Tag Archives: German

Christmas Eve, 2013

Christmas Eve, chromolithography

Christmas Eve, chromolithography (Photo credit: Wikipedia)

Today is Christmas Eve, 2013, the day most of us choose to celebrate the birth of Jesus Christ.  I say “choose,” because no one knows for sure on just what day Jesus was born.  In fact, even the year is disputed.  Getting right the day of his birth is not important.  That he was born is the single most important event is history.

For those of you who found time to read this humble blog entry, here are a few notable events that occurred on Christmas Eve in years gone by.

The first radio broadcast of both voice and music took place on Christmas Eve, 1906.  Sailors aboard vessels in the Atlantic Ocean and Caribbean Sea were astonished when at exactly 9:00 p.m. they received over their ship’s radio in Morse code the message, “CQ CQ CQ,” a general call to all stations within range.  The “dots and dashes” message was followed by the voice of Reginald Aubrey Fessenden.  After a brief introduction, Fessenden played “O Holy Night” on his violin, followed by his reading from the Gospel of Luke: “Glory to God in the highest and on earth peace to men of good will.”  [A dramatic recreation of Fessenden’s broadcast:  http://www.youtube.com/watch?v=Elu0HF4a8yI ]

Sixty-two years later the Apollo 8 astronauts were orbiting the moon on Christmas Eve.  Mimicking Fessenden’s historic broadcast, the astronauts took turns reading the opening verses from Genesis 1.  They ended their broadcast with “Good night, good luck, a Merry Christmas and God bless all of you — all of you on the good Earth.”   [For live coverage of the Apollo 8 broadcast by CBS News:  http://www.youtube.com/watch?v=1aIf0G2PtHo ]

On Christmas Eve in 1818, a poem by Joseph Mohr titled “Stille Nacht, Heilige Nacht,” set to music by Franz Gruber, was performed for the first time during midnight mass at St. Nicholas parish church in Oberndorf, Germany.  On Christmas Eve, 1914, “Silent Night, Holy Night” was sung in German, French, and English during a spontaneous truce along the Western Front at the opening of World War I.  It remains one of the best loved Christmas hymns of all time.  [To hear the original German:  http://www.youtube.com/watch?v=oUb8ySdERKs ]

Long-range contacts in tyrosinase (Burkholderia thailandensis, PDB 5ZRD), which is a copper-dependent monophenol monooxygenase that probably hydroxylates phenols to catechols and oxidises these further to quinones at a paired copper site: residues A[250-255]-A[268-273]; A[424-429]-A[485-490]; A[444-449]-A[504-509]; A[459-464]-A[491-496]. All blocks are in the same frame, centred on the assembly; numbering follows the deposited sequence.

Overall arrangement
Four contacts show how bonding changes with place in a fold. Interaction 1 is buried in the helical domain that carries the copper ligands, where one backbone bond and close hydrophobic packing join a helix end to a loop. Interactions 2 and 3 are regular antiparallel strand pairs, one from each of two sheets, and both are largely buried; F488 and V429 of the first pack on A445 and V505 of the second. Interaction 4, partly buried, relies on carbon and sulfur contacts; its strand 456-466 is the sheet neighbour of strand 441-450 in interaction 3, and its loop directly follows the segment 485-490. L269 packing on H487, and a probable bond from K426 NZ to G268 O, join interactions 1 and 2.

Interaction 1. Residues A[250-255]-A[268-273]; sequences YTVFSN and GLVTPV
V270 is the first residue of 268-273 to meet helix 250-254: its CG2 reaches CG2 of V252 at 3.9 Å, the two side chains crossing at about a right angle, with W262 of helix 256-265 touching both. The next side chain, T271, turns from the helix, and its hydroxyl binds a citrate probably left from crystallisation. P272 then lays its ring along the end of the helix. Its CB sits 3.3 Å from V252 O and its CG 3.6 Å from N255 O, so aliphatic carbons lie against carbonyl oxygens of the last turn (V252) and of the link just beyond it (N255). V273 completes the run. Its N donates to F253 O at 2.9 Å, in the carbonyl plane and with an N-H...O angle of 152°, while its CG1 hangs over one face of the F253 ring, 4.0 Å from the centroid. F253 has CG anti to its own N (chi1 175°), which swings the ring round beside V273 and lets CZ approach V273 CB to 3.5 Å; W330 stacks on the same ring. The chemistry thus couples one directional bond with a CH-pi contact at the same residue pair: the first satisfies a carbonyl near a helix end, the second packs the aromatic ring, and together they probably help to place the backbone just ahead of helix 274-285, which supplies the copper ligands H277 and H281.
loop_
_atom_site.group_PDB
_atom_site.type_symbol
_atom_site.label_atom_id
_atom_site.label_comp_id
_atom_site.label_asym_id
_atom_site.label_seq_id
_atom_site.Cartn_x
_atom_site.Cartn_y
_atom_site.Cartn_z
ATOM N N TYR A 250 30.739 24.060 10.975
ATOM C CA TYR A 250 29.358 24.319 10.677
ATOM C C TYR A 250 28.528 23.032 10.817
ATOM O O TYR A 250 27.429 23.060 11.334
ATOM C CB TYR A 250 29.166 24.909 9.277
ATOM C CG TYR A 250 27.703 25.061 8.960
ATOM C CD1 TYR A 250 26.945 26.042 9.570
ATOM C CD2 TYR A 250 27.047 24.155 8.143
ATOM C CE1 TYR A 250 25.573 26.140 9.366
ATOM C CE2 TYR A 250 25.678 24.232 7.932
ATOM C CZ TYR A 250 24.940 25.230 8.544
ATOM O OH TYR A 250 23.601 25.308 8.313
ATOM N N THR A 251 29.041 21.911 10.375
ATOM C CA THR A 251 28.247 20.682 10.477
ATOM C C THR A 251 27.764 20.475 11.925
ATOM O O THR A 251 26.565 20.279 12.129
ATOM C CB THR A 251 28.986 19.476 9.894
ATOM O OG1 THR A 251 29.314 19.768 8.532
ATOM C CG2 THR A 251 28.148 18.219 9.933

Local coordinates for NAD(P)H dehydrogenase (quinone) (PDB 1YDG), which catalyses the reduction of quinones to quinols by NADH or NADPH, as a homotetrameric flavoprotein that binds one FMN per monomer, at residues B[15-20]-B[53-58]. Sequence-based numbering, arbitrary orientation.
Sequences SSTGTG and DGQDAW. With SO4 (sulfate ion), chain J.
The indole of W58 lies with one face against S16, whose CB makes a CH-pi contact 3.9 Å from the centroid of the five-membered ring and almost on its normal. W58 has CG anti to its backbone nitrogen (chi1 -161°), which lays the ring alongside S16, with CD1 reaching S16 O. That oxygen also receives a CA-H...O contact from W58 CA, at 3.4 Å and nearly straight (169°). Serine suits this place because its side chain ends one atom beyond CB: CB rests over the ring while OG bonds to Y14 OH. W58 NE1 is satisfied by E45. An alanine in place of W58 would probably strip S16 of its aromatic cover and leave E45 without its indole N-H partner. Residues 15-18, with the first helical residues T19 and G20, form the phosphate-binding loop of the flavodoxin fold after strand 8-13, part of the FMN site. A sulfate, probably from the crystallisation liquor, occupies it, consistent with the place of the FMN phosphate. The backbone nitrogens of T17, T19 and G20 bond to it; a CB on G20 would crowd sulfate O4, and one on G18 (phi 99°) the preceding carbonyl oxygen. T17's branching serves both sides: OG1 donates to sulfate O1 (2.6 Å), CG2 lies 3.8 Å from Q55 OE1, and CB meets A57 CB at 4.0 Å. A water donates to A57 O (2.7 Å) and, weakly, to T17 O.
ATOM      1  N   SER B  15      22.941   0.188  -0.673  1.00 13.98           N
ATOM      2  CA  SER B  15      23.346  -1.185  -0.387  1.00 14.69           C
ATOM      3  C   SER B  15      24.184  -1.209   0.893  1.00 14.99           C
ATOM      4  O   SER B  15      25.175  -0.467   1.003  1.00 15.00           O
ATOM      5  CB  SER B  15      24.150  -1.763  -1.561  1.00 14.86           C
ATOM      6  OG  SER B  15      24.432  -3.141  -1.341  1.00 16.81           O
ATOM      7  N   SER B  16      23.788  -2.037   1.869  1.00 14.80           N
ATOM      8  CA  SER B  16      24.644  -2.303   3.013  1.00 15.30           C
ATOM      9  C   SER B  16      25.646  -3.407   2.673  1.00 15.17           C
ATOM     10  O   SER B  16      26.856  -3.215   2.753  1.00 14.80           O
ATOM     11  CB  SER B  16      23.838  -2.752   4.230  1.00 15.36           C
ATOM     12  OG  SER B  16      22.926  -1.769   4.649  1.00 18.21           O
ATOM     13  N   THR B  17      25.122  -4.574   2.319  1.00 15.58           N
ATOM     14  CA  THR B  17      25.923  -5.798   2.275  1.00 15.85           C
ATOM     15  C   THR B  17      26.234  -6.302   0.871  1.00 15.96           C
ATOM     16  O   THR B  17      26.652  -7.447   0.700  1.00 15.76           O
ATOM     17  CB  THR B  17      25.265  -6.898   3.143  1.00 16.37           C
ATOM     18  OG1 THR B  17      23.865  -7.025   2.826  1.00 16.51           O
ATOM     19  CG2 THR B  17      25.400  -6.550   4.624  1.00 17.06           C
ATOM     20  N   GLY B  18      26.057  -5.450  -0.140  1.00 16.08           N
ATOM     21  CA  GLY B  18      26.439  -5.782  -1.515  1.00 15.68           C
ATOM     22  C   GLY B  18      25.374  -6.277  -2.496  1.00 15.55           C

One of my most memorable Christmas Eves was that of 1968.  It was the 150th anniversary of “Silent Night, Holy Night.”  I attended midnight mass at St. Stanislaus Church in my hometown of Bay City, Michigan.  St. Stanislaus is a neo gothic church in what was earlier the Polish section of the city.  Outside everything was covered in snow.  The beautiful crowded sanctuary was not much warmer.  At the front of the sanctuary were fresh cut pine trees and a lovely manger scene. The smell of fresh pine mingled with the smell of incense drifting through the air, added to the ambiance of the moment.  Since it was the anniversary of the first performance of “Silent Night, Holy Night,” the church’s orchestra and choir performed it in numerous languages, including of course, Polish.

I wish to complete these thoughts on Christmas Eve, 2013 with two of my favorite Christmas poems.  First, the better known “Journey of the Magi” by T.S. Eliot:  http://www.youtube.com/watch?v=BCVnuEWXQcg

Second, the lessor known “Bethlehem BC” by Rod McKuen: http://www.rodmckuen.com/music/bethbc.mp3

Merry Christmas to one and all, and until next time, do good, be good, and always live under the mercy.